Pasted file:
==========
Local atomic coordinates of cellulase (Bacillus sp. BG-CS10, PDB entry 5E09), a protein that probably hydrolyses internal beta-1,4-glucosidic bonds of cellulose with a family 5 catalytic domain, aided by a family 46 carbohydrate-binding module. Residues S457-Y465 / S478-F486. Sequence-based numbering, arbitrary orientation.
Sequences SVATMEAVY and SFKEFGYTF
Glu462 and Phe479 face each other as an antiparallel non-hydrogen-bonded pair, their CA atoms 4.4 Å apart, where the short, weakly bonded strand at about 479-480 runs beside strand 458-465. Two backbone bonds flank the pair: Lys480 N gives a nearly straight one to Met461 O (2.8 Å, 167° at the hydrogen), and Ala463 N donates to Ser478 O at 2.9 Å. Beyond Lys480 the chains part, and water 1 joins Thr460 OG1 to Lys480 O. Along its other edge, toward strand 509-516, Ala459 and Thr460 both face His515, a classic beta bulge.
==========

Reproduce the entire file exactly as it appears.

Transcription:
Local atomic coordinates of cellulase (Bacillus sp. BG-CS10, PDB entry 5E09), a protein that probably hydrolyses internal beta-1,4-glucosidic bonds of cellulose with a family 5 catalytic domain, aided by a family 46 carbohydrate-binding module. Residues S457-Y465 / S478-F486. Sequence-based numbering, arbitrary orientation.
Sequences SVATMEAVY and SFKEFGYTF
Glu462 and Phe479 face each other as an antiparallel non-hydrogen-bonded pair, their CA atoms 4.4 Å apart, where the short, weakly bonded strand at about 479-480 runs beside strand 458-465. Two backbone bonds flank the pair: Lys480 N gives a nearly straight one to Met461 O (2.8 Å, 167° at the hydrogen), and Ala463 N donates to Ser478 O at 2.9 Å. Beyond Lys480 the chains part, and water 1 joins Thr460 OG1 to Lys480 O. Along its other edge, toward strand 509-516, Ala459 and Thr460 both face His515, a classic beta bulge.